From Greenhouse to Icehouse – The Eocene/Oligocene in Antarctica
The change from a warm, ice-free greenhouse world to the glacial Antarctic icehouse occurred during the latest Eocene-earliest Oligocene. Prior to this, during the Early-Middle Eocene, Antarctica experienced warm climates, at least on the margins of the continent where geological evidence is present. Climates appear to have been warm and wet, the seas were warm and plants flourished in a frost-free environment, although there is some suggestion of valley glaciers on King George Island. Climate signals in the geological record show that the climate then cooled but not enough to allow the existence of significant ice until the latest Eocene.Glacial.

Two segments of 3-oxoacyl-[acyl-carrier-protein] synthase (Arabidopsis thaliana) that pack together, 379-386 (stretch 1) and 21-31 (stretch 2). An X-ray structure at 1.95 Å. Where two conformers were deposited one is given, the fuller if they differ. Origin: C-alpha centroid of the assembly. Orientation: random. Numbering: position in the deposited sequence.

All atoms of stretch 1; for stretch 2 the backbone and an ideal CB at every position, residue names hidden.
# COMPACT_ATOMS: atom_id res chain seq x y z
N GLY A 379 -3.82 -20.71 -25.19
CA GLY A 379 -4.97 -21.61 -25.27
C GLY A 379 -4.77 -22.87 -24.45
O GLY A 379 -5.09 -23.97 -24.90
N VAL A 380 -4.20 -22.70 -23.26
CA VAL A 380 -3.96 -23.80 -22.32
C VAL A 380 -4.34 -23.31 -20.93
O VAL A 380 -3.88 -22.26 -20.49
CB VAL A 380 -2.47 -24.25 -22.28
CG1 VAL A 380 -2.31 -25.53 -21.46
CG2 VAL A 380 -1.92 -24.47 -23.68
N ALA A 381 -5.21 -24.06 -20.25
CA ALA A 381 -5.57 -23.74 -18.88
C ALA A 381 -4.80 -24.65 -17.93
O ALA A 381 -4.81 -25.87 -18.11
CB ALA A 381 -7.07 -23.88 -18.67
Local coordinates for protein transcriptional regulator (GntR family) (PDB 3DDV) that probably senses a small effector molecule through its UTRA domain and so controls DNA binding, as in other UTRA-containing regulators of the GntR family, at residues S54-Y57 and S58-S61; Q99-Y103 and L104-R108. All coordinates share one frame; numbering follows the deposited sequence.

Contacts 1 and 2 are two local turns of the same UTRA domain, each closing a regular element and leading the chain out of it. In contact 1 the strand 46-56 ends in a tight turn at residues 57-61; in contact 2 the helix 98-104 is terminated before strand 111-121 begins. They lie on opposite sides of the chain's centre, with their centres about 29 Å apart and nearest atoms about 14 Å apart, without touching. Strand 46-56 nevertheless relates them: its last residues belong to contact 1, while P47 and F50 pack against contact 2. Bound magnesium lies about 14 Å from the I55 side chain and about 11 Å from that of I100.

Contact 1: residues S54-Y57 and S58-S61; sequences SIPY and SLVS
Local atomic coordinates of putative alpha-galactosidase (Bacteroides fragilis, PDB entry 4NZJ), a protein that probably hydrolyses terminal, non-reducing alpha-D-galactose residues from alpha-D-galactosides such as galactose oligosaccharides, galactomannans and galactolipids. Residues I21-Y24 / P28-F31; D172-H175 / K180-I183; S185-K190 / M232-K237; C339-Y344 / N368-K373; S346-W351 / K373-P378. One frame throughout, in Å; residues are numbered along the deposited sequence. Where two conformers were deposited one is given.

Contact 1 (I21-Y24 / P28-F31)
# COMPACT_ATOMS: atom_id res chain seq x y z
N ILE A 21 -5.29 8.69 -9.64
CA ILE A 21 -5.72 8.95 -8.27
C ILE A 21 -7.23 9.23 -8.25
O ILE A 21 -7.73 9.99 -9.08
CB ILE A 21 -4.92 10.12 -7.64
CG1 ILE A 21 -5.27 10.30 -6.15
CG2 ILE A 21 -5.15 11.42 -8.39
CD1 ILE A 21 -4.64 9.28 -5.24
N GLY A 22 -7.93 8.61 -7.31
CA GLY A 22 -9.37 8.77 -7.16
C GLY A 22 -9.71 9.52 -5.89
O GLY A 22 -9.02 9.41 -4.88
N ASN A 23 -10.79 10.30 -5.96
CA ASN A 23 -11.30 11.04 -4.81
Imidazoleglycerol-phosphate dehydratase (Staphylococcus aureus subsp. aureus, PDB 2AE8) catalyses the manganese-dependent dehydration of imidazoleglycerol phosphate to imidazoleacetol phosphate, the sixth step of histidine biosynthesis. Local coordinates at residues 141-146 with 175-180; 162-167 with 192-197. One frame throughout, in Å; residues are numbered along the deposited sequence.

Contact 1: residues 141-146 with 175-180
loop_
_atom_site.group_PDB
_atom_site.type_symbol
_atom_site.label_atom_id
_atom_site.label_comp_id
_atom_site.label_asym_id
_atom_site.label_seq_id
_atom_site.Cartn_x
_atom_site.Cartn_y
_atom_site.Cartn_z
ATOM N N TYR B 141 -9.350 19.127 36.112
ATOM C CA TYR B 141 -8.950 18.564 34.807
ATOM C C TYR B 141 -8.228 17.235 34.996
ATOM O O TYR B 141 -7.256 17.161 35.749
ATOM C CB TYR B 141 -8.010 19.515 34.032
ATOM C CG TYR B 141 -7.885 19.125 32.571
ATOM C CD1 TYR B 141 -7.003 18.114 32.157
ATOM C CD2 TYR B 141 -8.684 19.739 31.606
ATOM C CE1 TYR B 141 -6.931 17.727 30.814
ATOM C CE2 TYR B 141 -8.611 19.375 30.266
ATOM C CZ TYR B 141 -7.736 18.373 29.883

J E. Francis, S Marenssi, R Levy, M Hambrey, V C. Thorn, B Mohr, H Brinkhuis, J Warnaar, J Zachos, S Bohaty, and Robert M. Deconto. "From Greenhouse to Icehouse – The Eocene/Oligocene in Antarctica" Developments in Earth & Environmental Sciences. Ed. Antartic Climate Evolution. Elsevier, 2009. 309-368.
Available at: http://works.bepress.com/robert_deconto/15
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